JR prods me to sell it at half the cost. So I approach a student at the tail end of a line and ask, “Would you like to buy a ticket at half the price?”
He looks at me with suspicious, bleary eyes and shoos me off. And I thought I was doing him a favor!
I walk over to another ticket booth where the queue is a mile long. Using the same spiel, I approach some students. They give me the same look, and turn me away. But a yuppy who must have heard my voice from somewhere in the line rushed forward and said, “I’ll take it! I’ll pay you the whole amount.”
“No, no, I am selling it at a discount. Our friend couldn’t make it.”
He grins like a cheshire cat. Or in my language, he has the look of one who has just received grace.
Ooops, I talked about my being a scam suspect and forgot all about the movies. (Reviews on my next posts, I promise.)
Saturday, August 9, 2014
Here are three lessons culled from this study:
1. Have a healthy outlet.
2. Don’t take yourself too seriously.
3. Happiness must be shared.
These three things are nothing new.
If at all, they validate what every Bible-reading person or Christian has known for over 200 years.
No. 1: Jesus had repeatedly promised, "Pray unceasingly. I am listening. I am with you. Put your cares upon me and I will take care of you.” He likewise said, "Pray for one another."
Over the years, I have dumped a lot of my personal garbage upon the members of my spiritual family in our small village church. They have been there through a succession of family illnesses and deaths. Just one text message and they are all there to stand by me and pray for me.
No. 2: Humility was what Jesus practiced all His short life on earth. Despite being 100% God Who created the massive universe and everything on it, He walked with the downtrodden, was seen in the company of the scums of the earth. Except at the wedding in Cana, He was not seen in society functions that boosted one's ego.
No. 3: Share your happiness? Jesus shared everything He had, even His life.
Can grace be defined any further?
*Reported in the media for the first time by Atlantic Magazine, June 2009
Tuesday, August 5, 2014
“Even if you don’t respect a man, respect his position,” my dad used to say, implanting good manners in me. It made no sense then as it was beyond my comprehension.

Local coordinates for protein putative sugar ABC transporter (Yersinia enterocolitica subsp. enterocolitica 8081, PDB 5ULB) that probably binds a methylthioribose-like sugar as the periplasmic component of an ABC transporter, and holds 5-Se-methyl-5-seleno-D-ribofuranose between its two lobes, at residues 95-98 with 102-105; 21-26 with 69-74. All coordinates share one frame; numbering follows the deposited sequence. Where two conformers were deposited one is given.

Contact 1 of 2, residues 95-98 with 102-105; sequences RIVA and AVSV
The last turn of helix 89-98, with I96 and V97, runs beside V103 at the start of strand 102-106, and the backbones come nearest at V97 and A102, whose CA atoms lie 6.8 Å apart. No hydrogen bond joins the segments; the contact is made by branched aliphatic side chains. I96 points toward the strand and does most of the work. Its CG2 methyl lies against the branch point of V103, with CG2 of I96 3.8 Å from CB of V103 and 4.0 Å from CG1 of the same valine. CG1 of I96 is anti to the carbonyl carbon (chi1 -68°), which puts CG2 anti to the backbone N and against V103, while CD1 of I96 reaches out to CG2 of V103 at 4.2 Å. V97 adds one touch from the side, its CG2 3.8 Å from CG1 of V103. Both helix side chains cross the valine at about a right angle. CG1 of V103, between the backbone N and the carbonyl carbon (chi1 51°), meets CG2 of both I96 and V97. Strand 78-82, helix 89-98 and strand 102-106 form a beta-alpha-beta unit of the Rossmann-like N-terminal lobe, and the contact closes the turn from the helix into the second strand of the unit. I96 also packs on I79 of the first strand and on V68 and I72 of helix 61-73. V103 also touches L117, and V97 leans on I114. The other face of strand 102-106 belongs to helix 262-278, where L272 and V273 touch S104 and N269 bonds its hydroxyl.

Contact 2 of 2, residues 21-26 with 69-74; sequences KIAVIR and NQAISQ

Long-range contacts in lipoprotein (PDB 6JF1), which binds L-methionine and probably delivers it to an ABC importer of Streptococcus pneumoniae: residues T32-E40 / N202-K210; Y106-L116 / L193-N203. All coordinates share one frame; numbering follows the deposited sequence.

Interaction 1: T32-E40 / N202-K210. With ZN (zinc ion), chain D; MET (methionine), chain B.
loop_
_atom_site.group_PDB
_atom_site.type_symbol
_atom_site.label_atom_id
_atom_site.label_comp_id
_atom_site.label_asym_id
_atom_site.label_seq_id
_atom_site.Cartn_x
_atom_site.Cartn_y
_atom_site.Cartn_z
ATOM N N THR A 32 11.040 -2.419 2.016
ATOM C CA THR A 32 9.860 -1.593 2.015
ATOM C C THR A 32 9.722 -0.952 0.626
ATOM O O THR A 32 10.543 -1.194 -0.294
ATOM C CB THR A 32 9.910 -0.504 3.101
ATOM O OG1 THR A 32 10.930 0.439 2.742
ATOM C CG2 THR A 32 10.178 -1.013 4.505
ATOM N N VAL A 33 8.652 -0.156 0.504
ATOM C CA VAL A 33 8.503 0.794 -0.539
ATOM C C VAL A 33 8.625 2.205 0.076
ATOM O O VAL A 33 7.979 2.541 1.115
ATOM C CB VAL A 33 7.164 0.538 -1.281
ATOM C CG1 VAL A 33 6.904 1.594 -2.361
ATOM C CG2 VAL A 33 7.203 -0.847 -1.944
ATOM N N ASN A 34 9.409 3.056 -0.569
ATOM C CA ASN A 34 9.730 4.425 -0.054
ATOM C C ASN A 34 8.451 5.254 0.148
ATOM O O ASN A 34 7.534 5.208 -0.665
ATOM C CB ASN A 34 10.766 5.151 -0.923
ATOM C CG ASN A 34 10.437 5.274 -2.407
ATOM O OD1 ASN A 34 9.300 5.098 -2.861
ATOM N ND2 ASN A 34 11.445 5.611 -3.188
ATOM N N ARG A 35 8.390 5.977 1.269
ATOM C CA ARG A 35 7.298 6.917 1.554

Years later, in the workplace, my boss would mouth these words in a staff meeting, “Even if you don’t respect the man, respect his position.” He had heard our grumblings about a client, a CEO, whom we baptized “King He-rude.”
The words finally hit home. And I’d echo them to people in my team, and now, even to my seminar audiences and students.
Then horror of horrors, as I awaited our president’s SONA (State of the Nation Address) on TV, after he had been introduced and before he could utter his first words, about seven creatures in peach walked beneath the rostrum. I thought they’d perform a doo-wop, you know, like a musical ta-da.
I’d later find out that they were the “honorable” guests, who had filed an impeachment case against the president. They were the same guys dressed up to the nines, in matching peach barongs/gowns, and had hogged TV spotlight on the red carpet as they ranted and raved against the highest official of our land.
They were also the same peaches who, days before, had been given huge media mileage through interviews about their complaint. In all, they had filed the case in the proper forum, aired their tirades, made peach their color, and recruited enough peaches for their cause.
Still unsatisfied, they walked out on the president at the single biggest gathering of elected officials in the country: the joint session of the Philippine Congress. A flagrant disrespect of the position.
I have just defined rude in its most despicable terms. As a kid-lit author on Christian values, I worry about what that pitchy behavior would teach our children. Has the lovely peach in all hues become the color of rude?
These seven "honorable" peaches might be heirs of the honorable Pharisees who were rude to Jesus—the Son of God, the Messiah, and the Lord of lords—at every turn. This rudeness rubbed off on people, and eventually, rude would morph to crude, cruelty at its most abominable height.
This savagery hounded Jesus until His death on the cross; walk-outs, tirades, rants and raves accompanied His last words, “It is finished” (John 19:30).
Friday, August 1, 2014
“Saying bad words is not bad as long as you don’t mean them,” Marlon, a Christian who works in a movie production shop, said. “They are just expressions—like 'oh,' 'cool,' or 'wow!'”
“I can’t believe I am hearing that from you!” said his sister, appalled.
“When I say '#*@!#!!,' I don’t mean it at all,” Marlon explained.
“Then why even say it? There are gazillions of other words in the dictionary!”
Our standard of good words has declined over the years, and people seem to be declining with it.
Our tongue is a gift from God; it must honor Him with what it says. The book of Proverbs is a treasure chest of lessons on what to do with our tongue:
10:19, “Too much talk leads to sin. Be sensible and keep your mouth shut.”